Date of this Version
An international symposium in October 1999 demonstrated the state of the art in modeling species occurrences (Scott et al. 2001). One clear message from the symposium was the broad diversity of approaches that constitute the state of the art. No single method excels, largely because of the very particular and local nature of the problem. Organisms both influence and respond to their local environment; thus, the same species may key in on different resources in different landscapes. Furthermore, modeling methods vary widely in their "transparency," which can inhibit transportability or robustness.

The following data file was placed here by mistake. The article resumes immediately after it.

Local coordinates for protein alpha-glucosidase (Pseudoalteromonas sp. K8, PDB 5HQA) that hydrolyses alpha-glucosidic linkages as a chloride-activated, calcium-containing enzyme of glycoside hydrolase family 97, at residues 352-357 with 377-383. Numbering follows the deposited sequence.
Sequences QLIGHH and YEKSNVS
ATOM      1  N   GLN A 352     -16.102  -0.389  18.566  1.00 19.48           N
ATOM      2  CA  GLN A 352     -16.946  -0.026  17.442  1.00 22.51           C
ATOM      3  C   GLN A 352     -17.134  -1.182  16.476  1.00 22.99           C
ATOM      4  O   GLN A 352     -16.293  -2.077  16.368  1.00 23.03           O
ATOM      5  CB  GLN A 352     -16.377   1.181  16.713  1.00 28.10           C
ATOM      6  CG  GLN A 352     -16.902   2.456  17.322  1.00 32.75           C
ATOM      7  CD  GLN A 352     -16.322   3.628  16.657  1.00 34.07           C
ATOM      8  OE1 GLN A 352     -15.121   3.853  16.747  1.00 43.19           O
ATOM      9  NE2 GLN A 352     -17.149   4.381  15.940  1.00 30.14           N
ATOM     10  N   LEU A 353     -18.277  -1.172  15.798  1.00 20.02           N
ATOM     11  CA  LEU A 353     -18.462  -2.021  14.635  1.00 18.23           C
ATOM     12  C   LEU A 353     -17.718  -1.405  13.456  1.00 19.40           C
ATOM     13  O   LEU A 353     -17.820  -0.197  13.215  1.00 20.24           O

In order to provide an analytical modeling framework that is transparent and durable, we have chosen to use recursive partitioning methods to develop "objective" semi-empirical models of wildlife-habitat relationships for the Nebraska Gap Analysis Project. Recursive partitioning aims to predict membership of individual cases (here, species occurrences) in classes of a categorical dependent variable from measurements of one or several independent variables (here, land cover, soils, climate, etc.). The motivation for using this strategy is twofold: (1) the resulting trees of decision points and values that form the models are readily understandable, debatable, and tunable; and (2) its non-parametric modeling handles the multimodality likely to be found in species occurrence data.